Neither seed size or seed phosphorus reserve was significantly correlated with seminal root length or number at either phosphorus level (data not shown). Similarly, there was no significant correlation between seed size or seed phosphorus reserve and root hair length (Zhu et al. 2005c). This demonstrates that the seminal root length and number may improve phosphorus efficiency regardless of seed size and seed phosphorus reserve.

The phenotypic data reported here were obtained from a controlled environment, and need to be confirmed in the field, although significant correlation was found between shoot dry weight and seminal root traits in the field at low phosphorus (Fig. 5). In the previous studies of root architecture and morphology in bean and maize, we have observed that genetic rankings, if not the absolute values for root parameters, are robust across environments (Miller et al. 2003; Liao et al. 2001; Zhu et al. 2005c; Rubio et al. 2003). However, root architectural traits may entail tradeoffs for other production constraints such as water acquisition (Ho et al. 2004, 2005). This set of RILs includes variation for several root traits, some of which may be synergistic for nutrient acquisition (Ma et al. 2001). Analysis of the importance of these QTL for phosphorus acquisition in the field might therefore be complex. This is consistent with our observation of no coincident QTL detected between the shoot dry weight and seminal root traits (data not shown).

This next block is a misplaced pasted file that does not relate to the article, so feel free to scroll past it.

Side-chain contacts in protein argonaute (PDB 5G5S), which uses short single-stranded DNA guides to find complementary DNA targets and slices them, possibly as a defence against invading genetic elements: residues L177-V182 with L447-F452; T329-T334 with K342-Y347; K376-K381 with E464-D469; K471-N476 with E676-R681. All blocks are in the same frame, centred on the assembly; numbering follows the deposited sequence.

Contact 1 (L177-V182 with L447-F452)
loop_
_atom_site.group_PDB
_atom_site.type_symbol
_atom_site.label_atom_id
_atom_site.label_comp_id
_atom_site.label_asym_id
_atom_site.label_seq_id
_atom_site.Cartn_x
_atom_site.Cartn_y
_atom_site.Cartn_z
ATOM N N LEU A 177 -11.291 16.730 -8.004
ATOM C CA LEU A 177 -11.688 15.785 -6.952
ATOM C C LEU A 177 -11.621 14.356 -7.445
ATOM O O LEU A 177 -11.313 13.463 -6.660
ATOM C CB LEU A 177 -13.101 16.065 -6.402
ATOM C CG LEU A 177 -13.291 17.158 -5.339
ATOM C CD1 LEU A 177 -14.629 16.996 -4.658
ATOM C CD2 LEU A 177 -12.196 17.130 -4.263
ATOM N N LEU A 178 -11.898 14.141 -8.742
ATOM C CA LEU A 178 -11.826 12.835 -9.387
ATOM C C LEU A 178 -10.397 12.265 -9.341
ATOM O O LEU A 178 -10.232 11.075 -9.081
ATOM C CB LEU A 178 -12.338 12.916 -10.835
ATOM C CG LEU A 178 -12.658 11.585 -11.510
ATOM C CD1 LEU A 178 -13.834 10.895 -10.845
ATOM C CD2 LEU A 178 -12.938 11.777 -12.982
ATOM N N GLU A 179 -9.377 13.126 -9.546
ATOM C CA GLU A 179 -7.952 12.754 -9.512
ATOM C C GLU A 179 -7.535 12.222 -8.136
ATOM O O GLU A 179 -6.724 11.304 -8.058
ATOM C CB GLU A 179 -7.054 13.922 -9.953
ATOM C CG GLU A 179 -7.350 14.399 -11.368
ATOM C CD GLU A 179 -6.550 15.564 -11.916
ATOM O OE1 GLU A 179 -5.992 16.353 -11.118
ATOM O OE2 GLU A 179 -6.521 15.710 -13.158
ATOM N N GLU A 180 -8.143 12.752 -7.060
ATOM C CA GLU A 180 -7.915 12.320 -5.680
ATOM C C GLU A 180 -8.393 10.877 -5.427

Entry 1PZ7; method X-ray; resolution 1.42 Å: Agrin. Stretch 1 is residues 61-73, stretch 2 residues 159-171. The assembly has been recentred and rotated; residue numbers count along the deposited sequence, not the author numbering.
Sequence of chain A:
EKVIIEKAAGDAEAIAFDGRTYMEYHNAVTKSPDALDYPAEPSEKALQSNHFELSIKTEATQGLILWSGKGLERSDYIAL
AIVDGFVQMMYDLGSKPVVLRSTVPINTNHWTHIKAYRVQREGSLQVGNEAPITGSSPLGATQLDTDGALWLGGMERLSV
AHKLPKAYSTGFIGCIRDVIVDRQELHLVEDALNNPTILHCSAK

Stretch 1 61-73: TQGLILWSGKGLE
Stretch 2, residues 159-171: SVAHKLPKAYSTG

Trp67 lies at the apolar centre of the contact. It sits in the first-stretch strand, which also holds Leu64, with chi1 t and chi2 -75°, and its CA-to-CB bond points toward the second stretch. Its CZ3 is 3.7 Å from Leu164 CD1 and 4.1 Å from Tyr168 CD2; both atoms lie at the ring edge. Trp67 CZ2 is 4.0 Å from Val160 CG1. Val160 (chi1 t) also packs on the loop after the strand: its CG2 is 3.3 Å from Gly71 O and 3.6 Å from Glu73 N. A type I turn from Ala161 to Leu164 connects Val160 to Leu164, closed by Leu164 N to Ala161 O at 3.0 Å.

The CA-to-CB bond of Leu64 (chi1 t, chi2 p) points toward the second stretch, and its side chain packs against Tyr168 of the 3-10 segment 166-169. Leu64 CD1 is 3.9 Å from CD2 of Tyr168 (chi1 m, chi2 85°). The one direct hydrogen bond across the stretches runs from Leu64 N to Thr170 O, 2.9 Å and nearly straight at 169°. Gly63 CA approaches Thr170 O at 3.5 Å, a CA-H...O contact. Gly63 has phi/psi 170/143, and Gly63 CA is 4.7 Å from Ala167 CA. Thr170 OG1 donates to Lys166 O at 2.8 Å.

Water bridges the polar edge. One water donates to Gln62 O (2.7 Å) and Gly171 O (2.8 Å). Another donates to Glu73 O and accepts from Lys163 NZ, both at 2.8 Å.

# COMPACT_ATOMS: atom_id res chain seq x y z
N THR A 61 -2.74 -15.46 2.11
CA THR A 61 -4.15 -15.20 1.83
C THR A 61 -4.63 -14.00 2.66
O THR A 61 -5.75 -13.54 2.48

Our analysis indicates that specific QTL explain significant variation for seminal roots among plants grown under both high and low phosphorus. Marker-assisted selection for seminal root traits may be useful to genetically improve maize root systems for uptake of more phosphorus without the tedious effort of phenotypic evaluation. Further comparisons need to be made to evaluate the consistency of QTL detection and epistasis for the same traits in various genetic backgrounds. This study indicates that substantial genetic variation exists for seminal root traits in maize, and the phenotypes are affected by nutrient level. The substantial number of epistatic loci controlling this trait indicates that complex pathways are likely involved in determining root length and number, especially under phosphorus deficiency. The results reported in this study will contribute to our ability to produce nutrient-efficient maize genotypes.

Acknowledgements

We thank Dr. Richard Craig for helpful discussion in experimental design and statistical analysis. This research was supported by USDA-NRI grant 00353009246 to Shawn M. Kaeppler and Jonathan P. Lynch

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© Springer-Verlag 2006